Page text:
Message Series

Find below a selection of special messages. It is updated from time to time. The most entries offer wisdom, inspiration and reflection as we experience the COVID-19 pandemic. We are all in this together.

Catholic Parental Responsibilities

Building Catholic Character: 5 Things Parents Can Do
A Five Part Series
By Thomas Lickona

Part I — Build a Loving Relationship

Time together
Kids will care about our values when they know we care about them. Emotionally intimate time is especially important for helping our children feel loved and for maximizing our influence on the kind of person they are becoming.

The late Christian Barnard, originator of the heart transplant, remembers the times with his father: “Whenever we were ill, my father got up late at night to doctor us. I suffered from festering toenails that pained so much I would cry in bed. My father used to draw out the fester with a poultice made of milk and bread crumbs or Sunlight soap and sugar. And when I had a cold, he would rub my chest with Vicks and cover it with a red flannel cloth. Sunday afternoons we walked together to the top of the hill by the dam. Once there, we would sit on a rock and look down at the town below us. Then I would tell my problems to my father, and he would speak of his to me. Emotionally intimate time is especially important for helping our children feel loved and for maximizing our influence on the kind of person they are becoming.”

Love as communication
The quality of our love often comes down to the quality of our communication. To create quality dinner discussion, for example, try having a topic: “What was the best part of your day?” “What is a way you helped another person?” “Who has a problem the rest of the family might be able to help with?”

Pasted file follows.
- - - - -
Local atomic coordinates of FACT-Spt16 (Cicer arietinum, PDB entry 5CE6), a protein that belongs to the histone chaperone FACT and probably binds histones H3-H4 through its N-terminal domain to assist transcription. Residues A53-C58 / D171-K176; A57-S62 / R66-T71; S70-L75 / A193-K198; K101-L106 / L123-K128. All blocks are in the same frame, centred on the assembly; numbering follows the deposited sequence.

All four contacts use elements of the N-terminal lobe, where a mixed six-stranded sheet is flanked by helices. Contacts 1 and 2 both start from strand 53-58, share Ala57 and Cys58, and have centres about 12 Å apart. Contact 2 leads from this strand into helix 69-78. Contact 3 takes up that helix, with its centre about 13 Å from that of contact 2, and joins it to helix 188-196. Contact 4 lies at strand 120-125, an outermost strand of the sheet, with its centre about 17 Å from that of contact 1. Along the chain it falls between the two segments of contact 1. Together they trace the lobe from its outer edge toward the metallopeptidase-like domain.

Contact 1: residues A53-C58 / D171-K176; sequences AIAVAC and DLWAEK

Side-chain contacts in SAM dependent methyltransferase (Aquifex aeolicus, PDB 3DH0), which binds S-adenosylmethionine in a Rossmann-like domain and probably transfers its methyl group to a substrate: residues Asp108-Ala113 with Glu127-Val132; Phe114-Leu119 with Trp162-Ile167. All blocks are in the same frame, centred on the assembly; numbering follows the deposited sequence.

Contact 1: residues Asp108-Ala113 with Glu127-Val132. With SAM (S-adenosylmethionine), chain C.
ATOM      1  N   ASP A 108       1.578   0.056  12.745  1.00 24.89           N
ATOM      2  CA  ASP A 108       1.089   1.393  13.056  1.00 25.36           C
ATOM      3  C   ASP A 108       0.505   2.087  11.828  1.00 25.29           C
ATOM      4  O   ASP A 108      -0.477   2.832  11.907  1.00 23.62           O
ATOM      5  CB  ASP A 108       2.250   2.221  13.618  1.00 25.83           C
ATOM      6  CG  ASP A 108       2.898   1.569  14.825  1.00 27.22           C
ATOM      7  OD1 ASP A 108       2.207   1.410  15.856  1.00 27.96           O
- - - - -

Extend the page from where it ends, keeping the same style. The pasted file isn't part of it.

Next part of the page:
Love as sacrifice
Says one mother: “The most important thing parents can do for their children is to love each other and stay together.” In a major shift from a generation ago, both secular and religious marriage counselors are now urging married couples having problems to do everything possible to work out their difficulties and save their marriage. Catholic parents can strengthen their marriages by drawing constantly on the graces of the Sacrament of Marriage through good times and bad. Research shows that the more a husband and wife each practice their faith, the better their relationship, and the more their children thrive.

Part II — Use the Power of Good Example

The example we set — especially when it is coupled with a loving relationship — is one of the most important ways we affect the character of our kids. Our example includes not only how we treat our children but how we treat each other as spouses and how we treat and talk about others (relatives, friends, neighbors, and teachers). We increase the power of our own example when we expose our children to other positive role models.

The Giraffe Heroes Project has developed a bank of more than 1,000 stories of everyday heroes of all ages who have shown compassion and courage by sticking out their necks for others.

William Kilpatrick’s Books That Build Character offers hundreds of fictional stories whose admirable characters will live in a young person’s heart and imagination.
The website Teach with Movies catalogs hundreds of good films that offer positive role models and strong character themes.

And we should be sure to tap the rich resource provided by the lives of the saints (see Mary Reed Newland’s book, The Saints and Our Children). “The saints had their eyes on God,” says one Catholic mother. “They make very real what it means to follow Christ.”


Use Part III  — Teach Directly 

If we want our example to have maximum impact, our kids need to know the values and beliefs that lie behind it. We need to practice what we preach, but we also need to preach what we practice.

We should directly teach everyday manners: “Say please and thank you,” “Don’t interrupt,” “Look at a person who’s speaking to you.”